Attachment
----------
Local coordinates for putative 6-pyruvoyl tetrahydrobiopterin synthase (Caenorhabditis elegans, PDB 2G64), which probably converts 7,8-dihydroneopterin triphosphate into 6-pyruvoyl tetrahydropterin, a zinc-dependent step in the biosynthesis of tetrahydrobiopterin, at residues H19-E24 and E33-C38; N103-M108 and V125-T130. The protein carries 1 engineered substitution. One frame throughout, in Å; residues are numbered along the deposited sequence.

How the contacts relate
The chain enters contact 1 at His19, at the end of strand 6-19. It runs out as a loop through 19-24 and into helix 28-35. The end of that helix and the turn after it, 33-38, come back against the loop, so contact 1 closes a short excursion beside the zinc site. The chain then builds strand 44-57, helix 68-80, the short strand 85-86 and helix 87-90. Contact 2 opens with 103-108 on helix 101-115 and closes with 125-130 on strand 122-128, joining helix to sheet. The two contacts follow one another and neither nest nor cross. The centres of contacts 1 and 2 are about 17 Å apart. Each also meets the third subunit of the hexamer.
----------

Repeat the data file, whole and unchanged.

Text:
Local coordinates for putative 6-pyruvoyl tetrahydrobiopterin synthase (Caenorhabditis elegans, PDB 2G64), which probably converts 7,8-dihydroneopterin triphosphate into 6-pyruvoyl tetrahydropterin, a zinc-dependent step in the biosynthesis of tetrahydrobiopterin, at residues H19-E24 and E33-C38; N103-M108 and V125-T130. The protein carries 1 engineered substitution. One frame throughout, in Å; residues are numbered along the deposited sequence.

How the contacts relate
The chain enters contact 1 at His19, at the end of strand 6-19. It runs out as a loop through 19-24 and into helix 28-35. The end of that helix and the turn after it, 33-38, come back against the loop, so contact 1 closes a short excursion beside the zinc site. The chain then builds strand 44-57, helix 68-80, the short strand 85-86 and helix 87-90. Contact 2 opens with 103-108 on helix 101-115 and closes with 125-130 on strand 122-128, joining helix to sheet. The two contacts follow one another and neither nest nor cross. The centres of contacts 1 and 2 are about 17 Å apart. Each also meets the third subunit of the hexamer.